ETIHAD STADIUM, MANCHESTER — The name Glazer and footballing catastrophes have gone hand in hand in Manchester for years.
But the Glazer family’s rank mismanagement of Manchester United tends to take place in the shadows away from the green and yellow protest scarves.
By contrast, their namesake and Red Star Belgrade goalkeeper Omri Glazer made a show of himself under the bright lights of the Etihad Stadium in a 3-1 Champions League defeat on Tuesday night.
In truth, it’s a little harsh to single Glazer out. The Israeli international’s sterling work before halftime, repelling Rodri’s piledriver and thwarting Phil Foden from point-blank range as Manchester City racked up 22 shots on goal, played a significant part in Red Star claiming a shock 1-0 lead over the European champions.
Livewire forward Osman Bukari only needed one shot as he caught Ruben Dias napping to give the Serbian giants their ill-deserved advantage. It was their only shot of the half and Pep Guardiola’s treble winners were handed a rare lesson in efficiency.
Julian Alvarez was a menace to Red Star before the break, always popping up in space he had no right to have on the edge of the area. When the Argentina star burst into the opposition box early in the second half, he appeared to have run out of room altogether as Haaland overhit the pass.
However, the man nicknamed La Arana (the spider) showed the sort of dexterity you’d only normally associate with an eight-legged creature as he touched the ball around Glazer and rolled his studs over it to finish in one rapid-fire movement.
The Red Star goalkeeper remained busy. He made a hash of an Alvarez shot from range in the 57th minute but instantly atoned with a fabulous stop to deny Haaland on the follow-up.
Glazer’s luck ran out a few moments later after Marko Stamenic brought down City full debutant Matheus Nunes on the left-hand corner of the penalty area. Alvarez’s free-kick dipped and curled sharply, but not to the extent that Glazer should have punched fresh air and heard the dreaded nestle in his top corner.
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Álvarez ➡️ Haaland ➡️ Álvarez ➡️ ⚽️— CBS Sports Golazo ⚽️ (@CBSSportsGolazo) September 19, 2023
That assist though. 🔥 pic.twitter.com/pj737eAlP2
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Red Star midfielder Mirko Ivanic gave Glazer a conciliatory hug, an expression of sympathy that said it could have been any of the visiting players to crack under the pressure City were exerting. Who’d be a goalkeeper?
There was no time to sulk for the 27-year-old, who again denied Haaland on a rare night of personal failure for the Ballon d’Or nominee and he also saved sharply from City substitute Jeremy Doku before their Champions League final hero Rodri did his thing of expertly picking out the corner with a precise side-footed finish.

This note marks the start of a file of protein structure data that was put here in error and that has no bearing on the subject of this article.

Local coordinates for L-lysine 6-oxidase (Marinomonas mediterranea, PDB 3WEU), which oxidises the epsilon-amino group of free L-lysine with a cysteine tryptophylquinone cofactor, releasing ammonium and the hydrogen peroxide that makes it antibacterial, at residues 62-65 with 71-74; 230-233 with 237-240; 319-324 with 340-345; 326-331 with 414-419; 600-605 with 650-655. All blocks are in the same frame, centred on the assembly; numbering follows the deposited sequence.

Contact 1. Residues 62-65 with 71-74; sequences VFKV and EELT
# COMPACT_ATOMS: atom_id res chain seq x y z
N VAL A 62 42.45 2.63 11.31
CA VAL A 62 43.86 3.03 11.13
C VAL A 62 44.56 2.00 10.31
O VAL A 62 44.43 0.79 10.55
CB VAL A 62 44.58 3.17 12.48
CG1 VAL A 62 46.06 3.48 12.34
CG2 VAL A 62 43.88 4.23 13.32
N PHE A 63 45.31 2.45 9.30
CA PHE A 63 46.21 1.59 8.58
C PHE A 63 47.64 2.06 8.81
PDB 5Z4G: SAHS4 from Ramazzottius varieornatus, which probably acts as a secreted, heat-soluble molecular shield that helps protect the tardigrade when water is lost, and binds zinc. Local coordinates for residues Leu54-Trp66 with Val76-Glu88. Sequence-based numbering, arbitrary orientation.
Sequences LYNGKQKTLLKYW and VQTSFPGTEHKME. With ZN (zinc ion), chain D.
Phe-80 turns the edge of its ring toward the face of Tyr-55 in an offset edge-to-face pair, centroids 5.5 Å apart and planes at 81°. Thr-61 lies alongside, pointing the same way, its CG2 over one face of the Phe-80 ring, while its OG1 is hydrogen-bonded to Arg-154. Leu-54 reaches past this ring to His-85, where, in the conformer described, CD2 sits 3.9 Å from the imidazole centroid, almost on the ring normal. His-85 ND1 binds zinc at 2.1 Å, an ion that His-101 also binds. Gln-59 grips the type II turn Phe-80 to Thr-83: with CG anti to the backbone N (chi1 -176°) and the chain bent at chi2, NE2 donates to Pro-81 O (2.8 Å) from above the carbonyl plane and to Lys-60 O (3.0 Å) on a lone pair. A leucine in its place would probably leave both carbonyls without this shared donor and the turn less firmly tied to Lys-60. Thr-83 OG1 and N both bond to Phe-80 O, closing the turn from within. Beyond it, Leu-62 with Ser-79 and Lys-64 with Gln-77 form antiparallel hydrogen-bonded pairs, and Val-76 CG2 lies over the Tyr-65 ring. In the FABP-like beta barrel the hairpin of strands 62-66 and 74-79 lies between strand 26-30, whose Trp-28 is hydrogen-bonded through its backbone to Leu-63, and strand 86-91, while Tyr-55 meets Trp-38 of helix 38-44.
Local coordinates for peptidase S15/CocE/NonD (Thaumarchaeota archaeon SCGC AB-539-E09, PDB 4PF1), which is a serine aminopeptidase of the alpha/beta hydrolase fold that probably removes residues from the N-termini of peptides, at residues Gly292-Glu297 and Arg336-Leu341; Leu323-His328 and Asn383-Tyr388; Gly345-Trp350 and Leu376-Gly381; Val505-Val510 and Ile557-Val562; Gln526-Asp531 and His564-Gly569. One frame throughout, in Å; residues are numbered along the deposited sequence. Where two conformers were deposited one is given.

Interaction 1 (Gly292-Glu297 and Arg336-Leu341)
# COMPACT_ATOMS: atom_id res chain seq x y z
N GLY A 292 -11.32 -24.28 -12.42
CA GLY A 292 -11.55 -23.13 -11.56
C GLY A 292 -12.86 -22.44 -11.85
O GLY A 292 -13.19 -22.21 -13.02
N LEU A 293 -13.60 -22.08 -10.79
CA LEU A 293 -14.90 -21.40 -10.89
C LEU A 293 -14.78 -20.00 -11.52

This is a team at the pinnacle of the sport evolving before our eyes. The addition of confident ball-carriers like Nunes, Doku and Mateo Kovacic, along with City racking up 66 goal attempts in their past two games makes this feel like the end of Guardiola's "one thousand million passes" era.
“I think that's Pep being Pep," said Kyle Walker, who has already taken on a variety of responsibilities from right-back this season. "Teams work us out, teams find the strategy of how they feel that they're going to play or defend against us.
“When we can build up in different ways, I think that puts another tool in our toolbox where we can change it mid-game and it seems to be working for us. At the start of the game against West Ham we played with me wide and then all of a sudden [Guardiola] pulled us inside and said me and [left-back] Josko [Gvardiol] go in the middle.
“I feel that there’s a lot of players who can play in the middle and out wide. Last year there was probably only John [Stones] that could really do it... coming in to make that overload in the midfield. Now he's letting all of us do it.
"He's got the key ingredient. He knows when's right to let certain players go, bring players in, freshen things up here, give people challenges there."
It says a lot of the jeopardy or lack thereof that exists for most of the elite sides at this stage of the Champions League that by far the most involved player for a club who were themselves European champions in 1991 was their goalkeeper. Adding a couple more group games from next season is hardly going to enhance the spectacle of an increasingly polarised sport.
As early as the first half, some of the press box conversation had turned towards who might stop City in their quest to go back-to-back. If anyone, it’ll be one of the usual suspects.
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Bayern Munich were City’s toughest opponents during last season’s knockout stages. Their lack of a striker badly undermined them during a 3-0 defeat at the Etihad Stadium. They’ve added Harry Kane, who will be an immediate problem for City's near neighbours in Munich on Wednesday.
Real Madrid were swatted aside in the semifinal second leg, arguably the most complete and ruthless performance of the Guardiola era. They’ve added Jude Bellingham but lost Karim Benzema.
You wonder how Xavi’s vibrant but untested Barcelona side might stand up to such an examination. Tuesday’s 5-0 win over Royal Antwerp suggests it might be fun finding out.
City overcame going a goal down and being without Kevin De Bruyne, Jack Grealish, Stones and Kovacic to secure a win that never really felt in doubt against Red Star. Haaland misfired and another of the world’s best young strikers, Alvarez, irresistibly took centre stage.
An awful lot can happen between now and next May’s final at Wembley. But it feels certain that a formidable City team yet to hit top gear will take some beating now the Champions League monkey is off their back.